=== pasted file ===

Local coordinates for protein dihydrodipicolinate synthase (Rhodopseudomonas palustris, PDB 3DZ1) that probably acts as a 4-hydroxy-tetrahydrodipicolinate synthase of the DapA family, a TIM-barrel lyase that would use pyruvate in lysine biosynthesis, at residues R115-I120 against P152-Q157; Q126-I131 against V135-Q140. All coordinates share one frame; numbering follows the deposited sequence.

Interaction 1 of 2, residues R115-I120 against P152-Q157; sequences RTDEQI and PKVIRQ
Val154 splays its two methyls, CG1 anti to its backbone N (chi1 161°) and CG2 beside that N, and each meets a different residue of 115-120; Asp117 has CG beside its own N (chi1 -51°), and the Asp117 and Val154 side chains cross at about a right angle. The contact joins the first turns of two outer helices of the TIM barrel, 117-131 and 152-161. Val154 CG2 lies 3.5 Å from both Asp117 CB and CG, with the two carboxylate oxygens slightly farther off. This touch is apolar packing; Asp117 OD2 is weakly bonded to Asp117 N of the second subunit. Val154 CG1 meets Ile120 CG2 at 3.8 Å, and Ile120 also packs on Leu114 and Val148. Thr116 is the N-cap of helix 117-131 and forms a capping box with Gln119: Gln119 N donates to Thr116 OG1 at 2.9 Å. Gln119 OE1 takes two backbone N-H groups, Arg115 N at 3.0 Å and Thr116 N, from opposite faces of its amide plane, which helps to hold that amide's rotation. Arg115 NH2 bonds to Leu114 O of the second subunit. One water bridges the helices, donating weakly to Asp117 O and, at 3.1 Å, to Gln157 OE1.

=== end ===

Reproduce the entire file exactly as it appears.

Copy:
Local coordinates for protein dihydrodipicolinate synthase (Rhodopseudomonas palustris, PDB 3DZ1) that probably acts as a 4-hydroxy-tetrahydrodipicolinate synthase of the DapA family, a TIM-barrel lyase that would use pyruvate in lysine biosynthesis, at residues R115-I120 against P152-Q157; Q126-I131 against V135-Q140. All coordinates share one frame; numbering follows the deposited sequence.

Interaction 1 of 2, residues R115-I120 against P152-Q157; sequences RTDEQI and PKVIRQ
Val154 splays its two methyls, CG1 anti to its backbone N (chi1 161°) and CG2 beside that N, and each meets a different residue of 115-120; Asp117 has CG beside its own N (chi1 -51°), and the Asp117 and Val154 side chains cross at about a right angle. The contact joins the first turns of two outer helices of the TIM barrel, 117-131 and 152-161. Val154 CG2 lies 3.5 Å from both Asp117 CB and CG, with the two carboxylate oxygens slightly farther off. This touch is apolar packing; Asp117 OD2 is weakly bonded to Asp117 N of the second subunit. Val154 CG1 meets Ile120 CG2 at 3.8 Å, and Ile120 also packs on Leu114 and Val148. Thr116 is the N-cap of helix 117-131 and forms a capping box with Gln119: Gln119 N donates to Thr116 OG1 at 2.9 Å. Gln119 OE1 takes two backbone N-H groups, Arg115 N at 3.0 Å and Thr116 N, from opposite faces of its amide plane, which helps to hold that amide's rotation. Arg115 NH2 bonds to Leu114 O of the second subunit. One water bridges the helices, donating weakly to Asp117 O and, at 3.1 Å, to Gln157 OE1.